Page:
DISCUSS

"Your Struggle Does Not Define Your Greatness" & Other Messages from Ameena During the OVEE Chat

By Interrupt Violence

A few weeks ago we hosted a special 3-year anniversary event for the release of the Interrupters to commemorate the film’s impact. The event, which was a online screening accompanied by a live chat with Ameena Matthews, the film’s heroine, Anton Seals, the film’s outreach coordinator, and Hind Makki, an interfaith educator and activist, was attended by over 100 people. Many important issues were covered and an overall great success!

Below are some highlighted quotes from the conversation. You can also see the full transcript of the chat here: https://drive.google.com/file/d/0B4SlEin0WngpTzRoa1NVWU52RUk/edit?usp=sharing


AMEENA: If I can give them just one message... For the sisters that come from from the struggle, your struggle does not define your greatness, and for the sisters who do not come from the street struggle but come from the spiritual and emotional struggle, we must come together because we are women. We are the women that keeps this world moving through life, death, love, and war. Poverty is the worst form of violence. Then education.


ANTON: @frontline: Chicago, because a big part of its history and motif is centered in violence and corruption. This is the same city that has Al Capone tours. We celebrate certain communities usage of violence while condemning others. Its also the south-side of Chicago, the largest contiguous black community in America. The level of poverty and disinvestment are more pronounced because of this fact. I also think because the POTUS comes from Chicago, special attention has been paid to the violence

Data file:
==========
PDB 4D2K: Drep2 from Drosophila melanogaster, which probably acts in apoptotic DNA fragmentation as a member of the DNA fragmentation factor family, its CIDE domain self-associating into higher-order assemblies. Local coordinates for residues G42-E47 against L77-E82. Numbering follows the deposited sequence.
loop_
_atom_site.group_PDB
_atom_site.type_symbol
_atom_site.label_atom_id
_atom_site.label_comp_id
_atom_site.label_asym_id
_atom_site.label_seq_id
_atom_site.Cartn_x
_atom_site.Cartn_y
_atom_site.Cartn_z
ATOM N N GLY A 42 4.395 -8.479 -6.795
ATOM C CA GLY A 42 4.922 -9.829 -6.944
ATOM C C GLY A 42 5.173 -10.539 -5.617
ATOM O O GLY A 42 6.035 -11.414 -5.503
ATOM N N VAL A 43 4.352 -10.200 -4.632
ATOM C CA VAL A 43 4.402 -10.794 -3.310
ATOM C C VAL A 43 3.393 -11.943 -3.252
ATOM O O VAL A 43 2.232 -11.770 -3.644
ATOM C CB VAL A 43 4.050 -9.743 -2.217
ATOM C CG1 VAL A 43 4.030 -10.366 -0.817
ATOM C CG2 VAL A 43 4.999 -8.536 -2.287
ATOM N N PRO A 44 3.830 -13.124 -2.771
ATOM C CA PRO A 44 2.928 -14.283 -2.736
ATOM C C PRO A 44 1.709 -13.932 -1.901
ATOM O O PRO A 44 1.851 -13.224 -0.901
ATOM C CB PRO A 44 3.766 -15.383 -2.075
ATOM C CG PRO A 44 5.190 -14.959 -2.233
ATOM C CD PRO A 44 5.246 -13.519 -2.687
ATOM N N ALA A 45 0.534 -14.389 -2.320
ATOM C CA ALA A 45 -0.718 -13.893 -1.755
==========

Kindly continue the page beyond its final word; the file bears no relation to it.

HIND: The concept of peace is embedded in Islam. Muslims greet each other with the phrase "Assalamu Alaikum" which means "peace upon you." The greeting also refers to one of the 99 Divine Attributes of God - Peace. So, when we say assalamu alaikum, we mean, God's peace with with you. God's nature is Peaceful and all Muslims are encouraged to implement that attribute in their interactions with each other, with their families, neighbors and strangers. Unfortunately, there are racial, geographic and economic cleavages between the congregations of suburban & city mosques. Folks from the suburbs need to be nudged hard to see the faces of their own sons in Trayon Martin; to hear the voices of their own sisters in Ameena story.

ABOUT THE AUTHOR

If you have questions or would like to contribute to this blog, please email kristen@kartemquin.com

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